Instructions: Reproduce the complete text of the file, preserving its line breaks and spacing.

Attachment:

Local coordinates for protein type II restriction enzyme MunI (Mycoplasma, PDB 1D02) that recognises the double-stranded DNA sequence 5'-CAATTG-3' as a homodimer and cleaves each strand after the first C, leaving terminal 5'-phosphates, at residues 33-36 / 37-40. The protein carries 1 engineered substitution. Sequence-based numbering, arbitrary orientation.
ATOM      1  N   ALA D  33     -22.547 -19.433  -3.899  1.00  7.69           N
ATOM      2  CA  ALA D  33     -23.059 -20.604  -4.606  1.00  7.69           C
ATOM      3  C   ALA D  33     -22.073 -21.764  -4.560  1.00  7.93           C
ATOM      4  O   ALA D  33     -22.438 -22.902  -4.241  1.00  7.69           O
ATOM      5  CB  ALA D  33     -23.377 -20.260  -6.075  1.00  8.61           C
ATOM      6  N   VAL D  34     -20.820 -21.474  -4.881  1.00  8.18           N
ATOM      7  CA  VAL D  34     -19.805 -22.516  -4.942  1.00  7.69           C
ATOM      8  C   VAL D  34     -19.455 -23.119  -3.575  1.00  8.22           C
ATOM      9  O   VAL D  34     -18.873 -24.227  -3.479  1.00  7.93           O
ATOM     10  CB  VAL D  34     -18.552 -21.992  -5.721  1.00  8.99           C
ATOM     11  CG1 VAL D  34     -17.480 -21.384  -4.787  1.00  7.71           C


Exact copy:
Local coordinates for protein type II restriction enzyme MunI (Mycoplasma, PDB 1D02) that recognises the double-stranded DNA sequence 5'-CAATTG-3' as a homodimer and cleaves each strand after the first C, leaving terminal 5'-phosphates, at residues 33-36 / 37-40. The protein carries 1 engineered substitution. Sequence-based numbering, arbitrary orientation.
ATOM      1  N   ALA D  33     -22.547 -19.433  -3.899  1.00  7.69           N
ATOM      2  CA  ALA D  33     -23.059 -20.604  -4.606  1.00  7.69           C
ATOM      3  C   ALA D  33     -22.073 -21.764  -4.560  1.00  7.93           C
ATOM      4  O   ALA D  33     -22.438 -22.902  -4.241  1.00  7.69           O
ATOM      5  CB  ALA D  33     -23.377 -20.260  -6.075  1.00  8.61           C
ATOM      6  N   VAL D  34     -20.820 -21.474  -4.881  1.00  8.18           N
ATOM      7  CA  VAL D  34     -19.805 -22.516  -4.942  1.00  7.69           C
ATOM      8  C   VAL D  34     -19.455 -23.119  -3.575  1.00  8.22           C
ATOM      9  O   VAL D  34     -18.873 -24.227  -3.479  1.00  7.93           O
ATOM     10  CB  VAL D  34     -18.552 -21.992  -5.721  1.00  8.99           C
ATOM     11  CG1 VAL D  34     -17.480 -21.384  -4.787  1.00  7.71           C